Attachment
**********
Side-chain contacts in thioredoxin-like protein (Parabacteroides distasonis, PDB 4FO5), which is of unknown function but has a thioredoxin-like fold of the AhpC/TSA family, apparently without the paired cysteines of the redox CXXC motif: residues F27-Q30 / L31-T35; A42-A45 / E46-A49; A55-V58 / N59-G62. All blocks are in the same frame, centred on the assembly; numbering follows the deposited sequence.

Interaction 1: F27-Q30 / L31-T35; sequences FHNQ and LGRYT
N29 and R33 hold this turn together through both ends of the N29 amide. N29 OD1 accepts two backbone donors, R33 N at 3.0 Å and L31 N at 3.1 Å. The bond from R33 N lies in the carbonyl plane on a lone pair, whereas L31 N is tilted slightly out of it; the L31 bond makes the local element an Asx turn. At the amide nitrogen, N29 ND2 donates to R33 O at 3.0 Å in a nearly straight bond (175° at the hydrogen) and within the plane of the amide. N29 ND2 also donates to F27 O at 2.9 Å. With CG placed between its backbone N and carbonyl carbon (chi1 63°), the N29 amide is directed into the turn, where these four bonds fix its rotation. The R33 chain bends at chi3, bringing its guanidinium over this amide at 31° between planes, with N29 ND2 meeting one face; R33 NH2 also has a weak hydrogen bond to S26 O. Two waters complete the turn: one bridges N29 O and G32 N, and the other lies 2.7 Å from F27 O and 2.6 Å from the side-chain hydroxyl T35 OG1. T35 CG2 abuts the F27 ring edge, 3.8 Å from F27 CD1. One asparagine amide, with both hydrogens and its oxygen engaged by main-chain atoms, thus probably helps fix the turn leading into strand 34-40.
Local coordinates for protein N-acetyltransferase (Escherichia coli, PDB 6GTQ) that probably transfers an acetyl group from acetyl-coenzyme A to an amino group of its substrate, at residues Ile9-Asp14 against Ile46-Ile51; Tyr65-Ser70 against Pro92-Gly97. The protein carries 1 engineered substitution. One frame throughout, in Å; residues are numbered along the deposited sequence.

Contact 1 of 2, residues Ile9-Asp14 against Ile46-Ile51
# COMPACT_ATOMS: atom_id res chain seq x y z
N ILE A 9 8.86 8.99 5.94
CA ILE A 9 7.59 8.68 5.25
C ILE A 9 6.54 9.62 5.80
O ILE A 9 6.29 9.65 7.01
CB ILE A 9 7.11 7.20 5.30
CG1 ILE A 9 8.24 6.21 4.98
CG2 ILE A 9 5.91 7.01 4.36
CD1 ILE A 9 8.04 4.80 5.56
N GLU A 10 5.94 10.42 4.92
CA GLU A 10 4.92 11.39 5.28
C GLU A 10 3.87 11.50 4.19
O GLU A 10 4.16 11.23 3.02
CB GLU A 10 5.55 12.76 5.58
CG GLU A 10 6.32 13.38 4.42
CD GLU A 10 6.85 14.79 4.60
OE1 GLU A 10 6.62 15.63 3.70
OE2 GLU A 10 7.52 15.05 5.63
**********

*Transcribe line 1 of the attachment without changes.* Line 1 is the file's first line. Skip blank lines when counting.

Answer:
Side-chain contacts in thioredoxin-like protein (Parabacteroides distasonis, PDB 4FO5), which is of unknown function but has a thioredoxin-like fold of the AhpC/TSA family, apparently without the paired cysteines of the redox CXXC motif: residues F27-Q30 / L31-T35; A42-A45 / E46-A49; A55-V58 / N59-G62. All blocks are in the same frame, centred on the assembly; numbering follows the deposited sequence.